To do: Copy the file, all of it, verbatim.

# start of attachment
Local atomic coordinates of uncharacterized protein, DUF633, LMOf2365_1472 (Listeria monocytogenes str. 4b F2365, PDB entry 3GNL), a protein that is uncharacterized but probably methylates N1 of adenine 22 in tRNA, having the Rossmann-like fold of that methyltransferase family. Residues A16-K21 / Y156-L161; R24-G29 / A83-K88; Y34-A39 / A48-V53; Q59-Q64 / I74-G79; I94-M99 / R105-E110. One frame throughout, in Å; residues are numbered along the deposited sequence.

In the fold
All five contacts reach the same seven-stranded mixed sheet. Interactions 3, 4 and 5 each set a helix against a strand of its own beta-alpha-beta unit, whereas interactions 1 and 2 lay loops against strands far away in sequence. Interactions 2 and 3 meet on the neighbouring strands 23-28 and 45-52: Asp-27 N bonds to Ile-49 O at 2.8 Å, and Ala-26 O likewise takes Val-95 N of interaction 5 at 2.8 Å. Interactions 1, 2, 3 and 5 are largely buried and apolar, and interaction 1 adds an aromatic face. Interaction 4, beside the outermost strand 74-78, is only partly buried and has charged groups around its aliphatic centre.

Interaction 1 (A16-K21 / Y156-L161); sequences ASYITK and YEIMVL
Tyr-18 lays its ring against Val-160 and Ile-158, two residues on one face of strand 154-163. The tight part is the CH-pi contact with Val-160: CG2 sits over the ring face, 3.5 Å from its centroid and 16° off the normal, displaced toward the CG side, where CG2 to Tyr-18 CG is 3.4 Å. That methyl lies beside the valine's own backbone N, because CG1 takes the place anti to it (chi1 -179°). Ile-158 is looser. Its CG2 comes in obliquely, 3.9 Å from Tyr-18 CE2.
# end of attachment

Local atomic coordinates of uncharacterized protein, DUF633, LMOf2365_1472 (Listeria monocytogenes str. 4b F2365, PDB entry 3GNL), a protein that is uncharacterized but probably methylates N1 of adenine 22 in tRNA, having the Rossmann-like fold of that methyltransferase family. Residues A16-K21 / Y156-L161; R24-G29 / A83-K88; Y34-A39 / A48-V53; Q59-Q64 / I74-G79; I94-M99 / R105-E110. One frame throughout, in Å; residues are numbered along the deposited sequence.

In the fold
All five contacts reach the same seven-stranded mixed sheet. Interactions 3, 4 and 5 each set a helix against a strand of its own beta-alpha-beta unit, whereas interactions 1 and 2 lay loops against strands far away in sequence. Interactions 2 and 3 meet on the neighbouring strands 23-28 and 45-52: Asp-27 N bonds to Ile-49 O at 2.8 Å, and Ala-26 O likewise takes Val-95 N of interaction 5 at 2.8 Å. Interactions 1, 2, 3 and 5 are largely buried and apolar, and interaction 1 adds an aromatic face. Interaction 4, beside the outermost strand 74-78, is only partly buried and has charged groups around its aliphatic centre.

Interaction 1 (A16-K21 / Y156-L161); sequences ASYITK and YEIMVL
Tyr-18 lays its ring against Val-160 and Ile-158, two residues on one face of strand 154-163. The tight part is the CH-pi contact with Val-160: CG2 sits over the ring face, 3.5 Å from its centroid and 16° off the normal, displaced toward the CG side, where CG2 to Tyr-18 CG is 3.4 Å. That methyl lies beside the valine's own backbone N, because CG1 takes the place anti to it (chi1 -179°). Ile-158 is looser. Its CG2 comes in obliquely, 3.9 Å from Tyr-18 CE2.